Boxcar Talk With Annika Buxman

There’s a vibrancy when Annika Buxman of De Milo Design Studio & Letterpress speaks about braiding her foci of letterpress,  responsible printing, faraway homelands, and her support of Fair Trade paper. Deftly she passes from one story to another, entrancing us, while her C&P mirrors her movements. Paper to ink. Printed piece to hand. Annika paused the press so we could ease in a few curious questions into the extraordinary printing tapestry around us.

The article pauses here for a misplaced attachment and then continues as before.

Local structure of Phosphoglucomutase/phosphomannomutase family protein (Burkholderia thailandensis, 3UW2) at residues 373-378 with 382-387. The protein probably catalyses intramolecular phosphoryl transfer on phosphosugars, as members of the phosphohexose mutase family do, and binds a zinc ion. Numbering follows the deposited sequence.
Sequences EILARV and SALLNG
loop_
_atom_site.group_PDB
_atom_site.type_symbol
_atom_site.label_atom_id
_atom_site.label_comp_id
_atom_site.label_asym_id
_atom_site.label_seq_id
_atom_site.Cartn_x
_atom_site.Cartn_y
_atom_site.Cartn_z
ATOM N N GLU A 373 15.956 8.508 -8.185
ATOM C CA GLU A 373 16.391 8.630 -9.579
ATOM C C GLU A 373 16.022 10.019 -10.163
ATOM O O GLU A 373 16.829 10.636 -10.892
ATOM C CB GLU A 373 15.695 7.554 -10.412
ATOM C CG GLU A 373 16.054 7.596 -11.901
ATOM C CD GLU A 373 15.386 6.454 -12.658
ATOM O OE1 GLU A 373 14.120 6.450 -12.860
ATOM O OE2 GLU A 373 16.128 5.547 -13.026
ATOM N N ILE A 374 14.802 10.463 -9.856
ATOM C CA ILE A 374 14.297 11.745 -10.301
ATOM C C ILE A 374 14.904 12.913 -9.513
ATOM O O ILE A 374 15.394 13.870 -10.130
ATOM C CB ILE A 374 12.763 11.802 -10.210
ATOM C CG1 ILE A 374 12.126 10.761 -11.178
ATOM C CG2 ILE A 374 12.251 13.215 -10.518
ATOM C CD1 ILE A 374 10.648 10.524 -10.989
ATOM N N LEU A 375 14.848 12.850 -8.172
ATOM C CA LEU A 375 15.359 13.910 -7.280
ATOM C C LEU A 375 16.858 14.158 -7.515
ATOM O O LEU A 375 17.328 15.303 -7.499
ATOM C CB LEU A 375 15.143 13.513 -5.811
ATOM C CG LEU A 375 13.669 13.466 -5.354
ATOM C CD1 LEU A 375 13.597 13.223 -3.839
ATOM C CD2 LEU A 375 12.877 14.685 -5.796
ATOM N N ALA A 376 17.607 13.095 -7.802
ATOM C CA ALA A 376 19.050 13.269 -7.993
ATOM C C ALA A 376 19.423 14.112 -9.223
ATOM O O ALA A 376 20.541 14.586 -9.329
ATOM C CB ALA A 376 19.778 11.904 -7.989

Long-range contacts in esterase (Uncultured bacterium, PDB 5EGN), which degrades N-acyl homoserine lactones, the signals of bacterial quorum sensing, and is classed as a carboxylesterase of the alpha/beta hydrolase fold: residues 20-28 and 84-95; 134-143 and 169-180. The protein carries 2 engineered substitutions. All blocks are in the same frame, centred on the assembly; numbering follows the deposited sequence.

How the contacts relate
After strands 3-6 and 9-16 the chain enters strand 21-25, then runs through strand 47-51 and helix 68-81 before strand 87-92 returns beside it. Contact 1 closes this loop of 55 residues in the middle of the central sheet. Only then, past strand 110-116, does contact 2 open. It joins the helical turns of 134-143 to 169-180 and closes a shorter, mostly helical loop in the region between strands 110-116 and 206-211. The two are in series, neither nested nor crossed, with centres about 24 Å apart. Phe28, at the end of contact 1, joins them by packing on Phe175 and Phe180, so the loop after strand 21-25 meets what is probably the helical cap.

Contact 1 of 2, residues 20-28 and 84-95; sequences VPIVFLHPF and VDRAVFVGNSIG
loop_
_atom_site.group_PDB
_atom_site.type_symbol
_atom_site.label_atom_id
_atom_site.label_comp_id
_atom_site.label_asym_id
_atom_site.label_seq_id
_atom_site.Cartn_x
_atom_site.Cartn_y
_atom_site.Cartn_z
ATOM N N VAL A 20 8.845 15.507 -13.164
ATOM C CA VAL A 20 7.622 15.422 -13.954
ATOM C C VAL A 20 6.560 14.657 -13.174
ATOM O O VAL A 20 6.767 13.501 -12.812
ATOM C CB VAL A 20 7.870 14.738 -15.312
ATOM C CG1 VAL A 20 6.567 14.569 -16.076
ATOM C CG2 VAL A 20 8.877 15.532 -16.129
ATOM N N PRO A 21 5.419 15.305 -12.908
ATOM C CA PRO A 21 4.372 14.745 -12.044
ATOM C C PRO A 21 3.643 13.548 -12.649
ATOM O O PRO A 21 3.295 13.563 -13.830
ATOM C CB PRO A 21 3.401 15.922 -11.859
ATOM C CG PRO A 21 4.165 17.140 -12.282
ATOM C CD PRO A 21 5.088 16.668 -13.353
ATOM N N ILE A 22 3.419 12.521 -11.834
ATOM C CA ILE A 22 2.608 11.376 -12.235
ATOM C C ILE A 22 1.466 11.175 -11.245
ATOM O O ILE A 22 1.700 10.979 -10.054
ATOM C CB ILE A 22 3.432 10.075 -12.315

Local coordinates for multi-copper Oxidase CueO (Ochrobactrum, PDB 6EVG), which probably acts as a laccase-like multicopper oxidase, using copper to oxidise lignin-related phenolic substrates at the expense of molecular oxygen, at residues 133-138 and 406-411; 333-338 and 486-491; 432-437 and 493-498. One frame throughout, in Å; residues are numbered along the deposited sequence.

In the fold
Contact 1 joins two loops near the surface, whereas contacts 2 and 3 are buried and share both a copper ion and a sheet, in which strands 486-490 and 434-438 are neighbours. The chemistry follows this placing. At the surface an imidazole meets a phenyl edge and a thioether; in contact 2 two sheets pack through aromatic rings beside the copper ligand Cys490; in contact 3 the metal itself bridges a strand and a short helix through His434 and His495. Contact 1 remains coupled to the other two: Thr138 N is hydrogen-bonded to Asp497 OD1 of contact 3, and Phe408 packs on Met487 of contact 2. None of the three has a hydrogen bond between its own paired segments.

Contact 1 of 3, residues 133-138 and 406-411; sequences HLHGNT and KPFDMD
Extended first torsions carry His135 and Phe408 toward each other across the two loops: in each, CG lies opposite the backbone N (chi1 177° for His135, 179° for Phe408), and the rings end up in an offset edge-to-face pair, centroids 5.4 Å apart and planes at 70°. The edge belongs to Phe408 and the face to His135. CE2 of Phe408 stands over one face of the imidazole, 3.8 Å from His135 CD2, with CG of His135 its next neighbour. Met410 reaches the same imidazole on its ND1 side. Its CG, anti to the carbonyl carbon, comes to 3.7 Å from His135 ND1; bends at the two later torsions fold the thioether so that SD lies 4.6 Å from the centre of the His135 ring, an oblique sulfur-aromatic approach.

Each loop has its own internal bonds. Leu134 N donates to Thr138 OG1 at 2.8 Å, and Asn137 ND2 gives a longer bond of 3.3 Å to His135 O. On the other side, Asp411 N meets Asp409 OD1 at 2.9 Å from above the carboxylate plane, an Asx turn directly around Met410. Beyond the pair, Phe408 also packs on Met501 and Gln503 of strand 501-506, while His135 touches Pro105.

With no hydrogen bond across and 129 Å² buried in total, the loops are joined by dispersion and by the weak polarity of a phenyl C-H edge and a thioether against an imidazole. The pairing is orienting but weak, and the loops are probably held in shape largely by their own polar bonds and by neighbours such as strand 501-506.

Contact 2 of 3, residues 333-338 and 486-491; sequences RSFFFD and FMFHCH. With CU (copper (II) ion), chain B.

THE CREATIVE CASE OF ANNIKA BUXMAN Machinery is in my blood. I mostly grew up in Bakersfield, California in the 1970’s. At that time the landscape, even in town, was covered with functioning oil wells. The “head” on a long “neck” was constantly moving up and down like a gargantuan horse leaning down to drink. I named dozens of them and felt a special kinship with these “creatures”. The oil wells combined with the farm equipment in my grandparents’ barn made me feel at home with wrought iron and rust. I didn’t learn how to use a computer until college in 1988, so mechanical rather than digital functionality is imprinted in my brain.  A completely different childhood experience from Bakersfield was being born in Africa (Kinchasa, Zaire) and having those images and stories around the house. My family also lived in Manila, The Philippines, right after the revolution in 1987 and traveled around that part of the world for a year. Those experiences gave me a strong sense of poverty in developing countries. But it seemed like too big of a problem to solve. When I learned about how small businesses can make a difference through the practice of fair trade it was the perfect fit for De Milo Design.